Sunday, September 25, 2011


Moneyball tells the true story of how, in 2001, a chance meeting between a very unlikely pair changed the way baseball is played. When Oakland Athletics GM Billy Beane went to Cleveland to discuss trades with their GM, he couldn’t help but notice a nerdy, young looking man in the meeting that seemed to be making big decisions for the Cleveland GM. So, after the meeting, Beane tracks the kids down and asks him who he is. The young man says Peter Brand, but, as Beane put it, I don’t care what your name is, I want to know who you are. He finds out that Brand is an egghead from Yale who uses statistics and computer code to determine the best possible roster for a ball club. He doesn’t care about fame, salary or even physical characteristics. Instead, he takes a completely cold, facts only approach, plugs the person into the code and they either show up on his chart as a good bet or a bad bet. Billy is sold and hires the kid on as his new assistant GM. Of course, both this move and the new method fly into the face of over a century of baseball wisdom and just about everyone thinks Beane has completely lost it. Will it pan out? Is ne nuts or is he onto something?

I’m about to give this movie a very mild recommendation and I have to start out by saying I recognize that I am in the vast minority on this one. For crying out loud, the movie has a 94% Approval Rating on Rotton Tomatoes right now. Well, too freaking bad, because, like baseball itself, I know there are many aspects of it that, on paper, make it look like I would like it, but when I’m actually watching it, I just don’t dig it. I didn’t care what happened to these characters, I didn’t care if it worked out all that much and, generally speaking, I really wasn’t much engaged in the movie at all from start to finish.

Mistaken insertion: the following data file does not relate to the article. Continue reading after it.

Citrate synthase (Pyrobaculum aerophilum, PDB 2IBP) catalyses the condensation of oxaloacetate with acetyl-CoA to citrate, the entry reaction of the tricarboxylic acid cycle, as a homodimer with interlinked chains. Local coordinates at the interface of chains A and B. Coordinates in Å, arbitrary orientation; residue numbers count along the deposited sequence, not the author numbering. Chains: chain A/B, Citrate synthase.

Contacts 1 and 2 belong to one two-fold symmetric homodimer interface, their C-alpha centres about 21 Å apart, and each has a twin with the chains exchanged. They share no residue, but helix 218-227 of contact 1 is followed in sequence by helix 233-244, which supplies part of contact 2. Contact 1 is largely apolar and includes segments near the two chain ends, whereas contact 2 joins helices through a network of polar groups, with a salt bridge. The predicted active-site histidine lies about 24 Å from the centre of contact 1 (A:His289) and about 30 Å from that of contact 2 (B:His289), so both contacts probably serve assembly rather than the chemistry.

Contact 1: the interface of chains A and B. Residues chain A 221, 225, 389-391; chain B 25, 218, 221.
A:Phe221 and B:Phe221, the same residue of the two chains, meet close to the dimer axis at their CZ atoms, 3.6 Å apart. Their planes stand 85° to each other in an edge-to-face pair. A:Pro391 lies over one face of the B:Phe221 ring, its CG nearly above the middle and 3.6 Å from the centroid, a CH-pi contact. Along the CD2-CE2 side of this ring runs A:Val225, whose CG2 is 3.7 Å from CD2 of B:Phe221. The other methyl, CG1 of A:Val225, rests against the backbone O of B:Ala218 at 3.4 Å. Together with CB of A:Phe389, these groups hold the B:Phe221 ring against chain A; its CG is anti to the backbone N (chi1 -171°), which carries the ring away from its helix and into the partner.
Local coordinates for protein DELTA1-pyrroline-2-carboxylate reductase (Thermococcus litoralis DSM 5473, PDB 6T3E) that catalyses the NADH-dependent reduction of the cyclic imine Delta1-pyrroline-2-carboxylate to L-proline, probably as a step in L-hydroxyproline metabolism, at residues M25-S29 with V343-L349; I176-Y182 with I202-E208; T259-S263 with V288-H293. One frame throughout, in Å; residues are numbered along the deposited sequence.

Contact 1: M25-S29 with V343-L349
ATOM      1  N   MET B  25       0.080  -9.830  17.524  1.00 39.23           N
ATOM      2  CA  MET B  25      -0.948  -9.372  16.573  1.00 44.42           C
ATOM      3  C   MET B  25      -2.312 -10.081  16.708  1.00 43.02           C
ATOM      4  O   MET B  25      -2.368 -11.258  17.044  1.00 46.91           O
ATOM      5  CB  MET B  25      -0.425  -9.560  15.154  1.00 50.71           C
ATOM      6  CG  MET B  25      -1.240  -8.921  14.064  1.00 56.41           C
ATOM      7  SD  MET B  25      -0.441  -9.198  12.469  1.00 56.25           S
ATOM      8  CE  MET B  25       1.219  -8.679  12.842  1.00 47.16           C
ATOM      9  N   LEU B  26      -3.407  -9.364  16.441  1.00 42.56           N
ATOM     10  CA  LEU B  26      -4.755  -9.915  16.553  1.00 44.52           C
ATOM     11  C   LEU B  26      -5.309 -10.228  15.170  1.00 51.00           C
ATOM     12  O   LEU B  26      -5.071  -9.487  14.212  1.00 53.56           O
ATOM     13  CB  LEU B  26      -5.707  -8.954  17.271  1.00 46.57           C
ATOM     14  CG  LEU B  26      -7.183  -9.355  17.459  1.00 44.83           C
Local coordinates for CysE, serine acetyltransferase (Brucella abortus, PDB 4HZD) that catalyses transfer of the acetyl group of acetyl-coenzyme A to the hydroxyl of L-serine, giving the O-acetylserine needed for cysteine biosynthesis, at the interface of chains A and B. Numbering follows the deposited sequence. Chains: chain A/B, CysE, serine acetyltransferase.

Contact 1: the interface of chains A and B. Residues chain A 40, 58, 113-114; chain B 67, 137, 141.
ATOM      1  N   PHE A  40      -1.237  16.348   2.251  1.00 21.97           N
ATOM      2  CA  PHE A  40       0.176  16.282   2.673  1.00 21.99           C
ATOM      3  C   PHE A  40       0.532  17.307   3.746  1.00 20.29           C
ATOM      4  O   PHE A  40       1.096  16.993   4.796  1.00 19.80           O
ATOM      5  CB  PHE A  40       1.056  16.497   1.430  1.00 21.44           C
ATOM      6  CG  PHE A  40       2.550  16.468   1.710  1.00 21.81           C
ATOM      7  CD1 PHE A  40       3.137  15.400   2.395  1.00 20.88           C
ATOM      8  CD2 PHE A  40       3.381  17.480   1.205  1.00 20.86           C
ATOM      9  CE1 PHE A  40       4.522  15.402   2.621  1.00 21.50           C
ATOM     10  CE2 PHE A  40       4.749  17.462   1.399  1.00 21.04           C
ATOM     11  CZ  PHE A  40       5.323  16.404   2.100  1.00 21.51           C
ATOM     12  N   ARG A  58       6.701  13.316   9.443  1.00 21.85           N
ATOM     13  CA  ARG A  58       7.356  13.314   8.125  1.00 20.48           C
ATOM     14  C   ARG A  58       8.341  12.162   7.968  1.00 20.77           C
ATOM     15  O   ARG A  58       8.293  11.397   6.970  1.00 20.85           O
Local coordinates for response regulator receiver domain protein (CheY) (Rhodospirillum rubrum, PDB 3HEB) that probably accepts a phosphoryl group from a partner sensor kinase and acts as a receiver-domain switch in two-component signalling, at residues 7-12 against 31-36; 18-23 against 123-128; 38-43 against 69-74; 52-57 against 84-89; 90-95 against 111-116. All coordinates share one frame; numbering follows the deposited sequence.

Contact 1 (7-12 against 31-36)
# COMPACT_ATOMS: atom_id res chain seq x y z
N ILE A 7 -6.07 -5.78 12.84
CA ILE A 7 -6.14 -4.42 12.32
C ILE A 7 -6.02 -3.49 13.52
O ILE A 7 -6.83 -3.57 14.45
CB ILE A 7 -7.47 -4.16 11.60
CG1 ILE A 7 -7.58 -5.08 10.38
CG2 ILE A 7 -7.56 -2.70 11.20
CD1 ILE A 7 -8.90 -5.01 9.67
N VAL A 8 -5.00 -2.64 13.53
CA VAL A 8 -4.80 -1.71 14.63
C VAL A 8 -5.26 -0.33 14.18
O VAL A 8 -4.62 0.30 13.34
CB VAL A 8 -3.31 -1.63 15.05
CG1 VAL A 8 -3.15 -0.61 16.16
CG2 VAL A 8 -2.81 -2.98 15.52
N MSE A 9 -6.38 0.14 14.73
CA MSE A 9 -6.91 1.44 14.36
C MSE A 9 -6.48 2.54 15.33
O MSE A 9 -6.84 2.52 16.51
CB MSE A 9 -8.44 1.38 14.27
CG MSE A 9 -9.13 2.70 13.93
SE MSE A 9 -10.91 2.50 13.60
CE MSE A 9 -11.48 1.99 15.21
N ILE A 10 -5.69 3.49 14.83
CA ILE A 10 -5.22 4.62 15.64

How can this be when the cast was fantastic, the performances were very natural, the cinematography great and the script written by two of the best screenwriters in existence? Well, I think it boils down to the story itself. It’s not about how two unlikely heroes saved baseball or came up with a way that took a rag tag team to the top. In fact, the A’s had just been very deep into the playoffs the year before. Essentially this movie is about how a GM took a chance on a theory that made his good team slightly better. They don’t go on to win the world series and, in fact, they don’t even go further into the playoffs than they did the season before the new approach was put into place. Yes, Beane’s new approach did have a huge impact on the way all teams approach playing the game, but very little of that in the movie. Most of the movie is about a guy making his team slightly better. And where is the drama? These are rich white guys, one of whom has a degree from Yale, who are making millions while managing a pro sports team. They go to their fantastic job and do a good job thereat, there’s the movie, that’s it. I just never felt any drama, anything engaging, and at the end I just sort of shrugged. It wasn’t bad, it just wasn’t that good. In a way, I felt like I was watching an actual baseball game. Like in a game of baseball, it has a small handful of thrilling moments, but overall it’s usually pretty forgettable.


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